Where I Hid The Exclamation Mark…
Cai reflects on his time at Rife Magazine and reveals where he hid the exclamation mark.
I think back to when I first wrote for Rife magazine in the summer of 2014…
I think back to when I first wrote for Rife magazine in the summer of 2014. ‘I like it’ Nikesh, the editor told me, ‘but I’ve taken out all of the exclamation marks’. Later I realised that the exclamation mark was one of his ‘banned words’ along with ‘amazeballs’ and ‘less than’, and so started my quest to slip an exclamation mark on to the website. After six months working here, 24 articles and the time of my life, I’ve finally done it.
But I’m getting slightly ahead of myself. Let’s back up a minute.
I’ve been writing for Rife on and off for almost two years. And it’s been a whirlwind. I think back to the Cai that first approached Rife back then – an excited teenager straight out of sixth form, eager to sink his teeth into something and only a little bit naïve. A lot has changed since then, I use exclamation marks a lot less and I’ve even got a new pair of glasses to boot.
It’s been six months since I started working at Rife Magazine and what can I say – it’s been great. I’ve had so much fun and learned so much more than I ever could have imagined.
Watershed has been a brilliant place to work, and whilst I think all three of us can agree that we love our goldfish bowl, it’s been a brilliant place to work. The people, the space and all the unbelievable stuff that’s been going on has been so exciting to be a part of.
And the Rife team. Where to begin. Nikesh, Roseanna, Vanessa, Holly and Hannah have been more supportive than I could have ever asked for. They’ve helped me both inside Rife and with everything I’ve been getting up to outside Rife, and I’ve loved every second of working with them.
The Answer Machine and The Coat Hanger.
Then there’s Grace and Antonia. The Answer Machine and The Coat Hanger. We came into this together and something just clicked. Perhaps it was the surreal situation of trying to create a dramatic and funny video together after only knowing each other for a few days? Or perhaps it’s just something that happens when you spend most days together for six months straight. It’s been a pleasure working with you and I’ll miss laughing with you in the office over some look that we give each other in an editorial meeting.
But back to the exclamation mark. I’ve hidden it amongst the content I’ve created here at Rife. It’s been so exciting to create ambitious pieces including definitions for LGBT+ terms and visiting over 17 art galleries in one day. I remember walking in late to an editorial meeting, with my only redemption being the fact I was making a hand painted, gold Rife sign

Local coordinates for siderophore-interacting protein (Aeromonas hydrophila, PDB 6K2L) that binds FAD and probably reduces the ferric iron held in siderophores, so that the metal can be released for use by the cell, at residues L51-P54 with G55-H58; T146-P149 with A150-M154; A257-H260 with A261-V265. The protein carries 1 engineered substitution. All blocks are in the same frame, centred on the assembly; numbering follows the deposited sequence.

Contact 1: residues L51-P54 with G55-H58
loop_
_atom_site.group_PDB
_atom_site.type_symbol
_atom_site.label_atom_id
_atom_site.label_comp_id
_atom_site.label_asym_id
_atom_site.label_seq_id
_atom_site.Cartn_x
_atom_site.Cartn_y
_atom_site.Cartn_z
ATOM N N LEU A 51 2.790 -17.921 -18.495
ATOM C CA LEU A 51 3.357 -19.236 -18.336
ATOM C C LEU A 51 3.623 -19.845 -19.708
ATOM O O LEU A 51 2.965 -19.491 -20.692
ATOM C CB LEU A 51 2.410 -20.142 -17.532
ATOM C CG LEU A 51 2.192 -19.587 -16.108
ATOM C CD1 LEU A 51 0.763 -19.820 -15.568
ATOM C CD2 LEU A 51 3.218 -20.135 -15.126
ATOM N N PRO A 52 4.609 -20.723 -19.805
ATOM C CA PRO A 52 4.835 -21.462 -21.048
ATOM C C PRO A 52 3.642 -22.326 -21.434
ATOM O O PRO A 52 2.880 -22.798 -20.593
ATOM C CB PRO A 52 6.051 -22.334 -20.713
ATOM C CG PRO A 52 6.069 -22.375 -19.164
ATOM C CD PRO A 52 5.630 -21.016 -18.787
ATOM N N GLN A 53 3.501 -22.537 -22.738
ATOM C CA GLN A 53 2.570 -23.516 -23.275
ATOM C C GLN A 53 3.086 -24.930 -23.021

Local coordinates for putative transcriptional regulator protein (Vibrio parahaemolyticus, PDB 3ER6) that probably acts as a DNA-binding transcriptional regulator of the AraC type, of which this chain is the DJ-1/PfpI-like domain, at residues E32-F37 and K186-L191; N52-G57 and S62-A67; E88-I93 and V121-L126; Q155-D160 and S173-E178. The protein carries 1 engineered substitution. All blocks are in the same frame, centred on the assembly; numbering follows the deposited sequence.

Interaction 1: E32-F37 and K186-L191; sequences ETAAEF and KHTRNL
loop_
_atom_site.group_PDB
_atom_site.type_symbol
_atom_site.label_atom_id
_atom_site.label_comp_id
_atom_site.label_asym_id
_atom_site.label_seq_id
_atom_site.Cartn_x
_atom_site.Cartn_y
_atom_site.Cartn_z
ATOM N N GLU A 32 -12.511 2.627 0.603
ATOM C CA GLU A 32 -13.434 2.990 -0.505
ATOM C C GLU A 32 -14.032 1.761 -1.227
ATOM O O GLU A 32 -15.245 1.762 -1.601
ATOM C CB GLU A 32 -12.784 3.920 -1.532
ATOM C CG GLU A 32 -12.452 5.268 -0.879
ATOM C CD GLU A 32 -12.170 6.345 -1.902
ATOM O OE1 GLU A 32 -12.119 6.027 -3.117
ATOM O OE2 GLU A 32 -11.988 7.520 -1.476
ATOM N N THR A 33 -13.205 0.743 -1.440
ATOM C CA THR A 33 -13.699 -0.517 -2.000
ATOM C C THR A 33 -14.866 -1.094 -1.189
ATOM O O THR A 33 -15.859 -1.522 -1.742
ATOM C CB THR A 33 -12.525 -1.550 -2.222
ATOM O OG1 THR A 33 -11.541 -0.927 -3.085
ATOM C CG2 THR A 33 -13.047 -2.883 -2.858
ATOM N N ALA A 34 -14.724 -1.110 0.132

I’ve been sure to make a fool of myself in front of a camera far too many times. Starting by pulling poses in my aerobics kit and eventually vlogging about the EU Referendum and even chatting to George Ferguson. And I’ve always been quick to flex my Photoshop muscles with one of the best hero images for Rife and I’ve always been quick to edit our faces onto things – especially around Christmas.
The exclamation mark is hidden a lot more obviously than you might think though, and you’ll probably groan and say ‘that doesn’t count’ when I tell you. However, it’s quite fitting and brings my time at Rife in almost full circle.
I come out of Rife with the skills to take on the world.
Leaving Rife, I feel so much more prepared. I think back to Cai from two years ago and he was constantly flip flopping about whether to go to university or not. I come out of Rife (whilst I’m still tempted by university occasionally) with the skills to take on the world. I feel confident in my artwork and I’m starting to explore new things and take on new commissions. After producing The Link with Antonia and Grace, I know that I’ve got the skills to put on events that loads of people want to come to. And after writing an article every week for six months, there is no denying that I’m a more skilled and confident writer.
Which makes me think about one of the first articles I wrote for Rife – ‘I want to make my own mind up about University, School’, and the piece I wrote a month ago – ‘Making my mind up about University’. These pieces show how much I feel as though I’ve changed, and Rife has helped me do that.
It’s also where I hid the exclamation mark. In the hero image.
It’s been great Rife. Thank you so much for everything.
But for now – I’m off the project.
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Rife is Watershed‘s online magazine created for young people, by young people.
We offer paid internships and publish work by young writers, photographers, illustrators, and filmmakers from all sorts of backgrounds, helping them get into creative careers. Rife has reached over 8,000 young people through our workshops, over 220 young people have made stuff for Rife on topics ranging from mental health to identity to baked beans, and last year, over 200,000 people visited our website.
In these complex and uncertain times hearing from and supporting young people who are advocating for social change and contributing fresh perspectives has never been so important.
Through supporting Rife you can ensure that this important work continues and that more young people have their voices heard.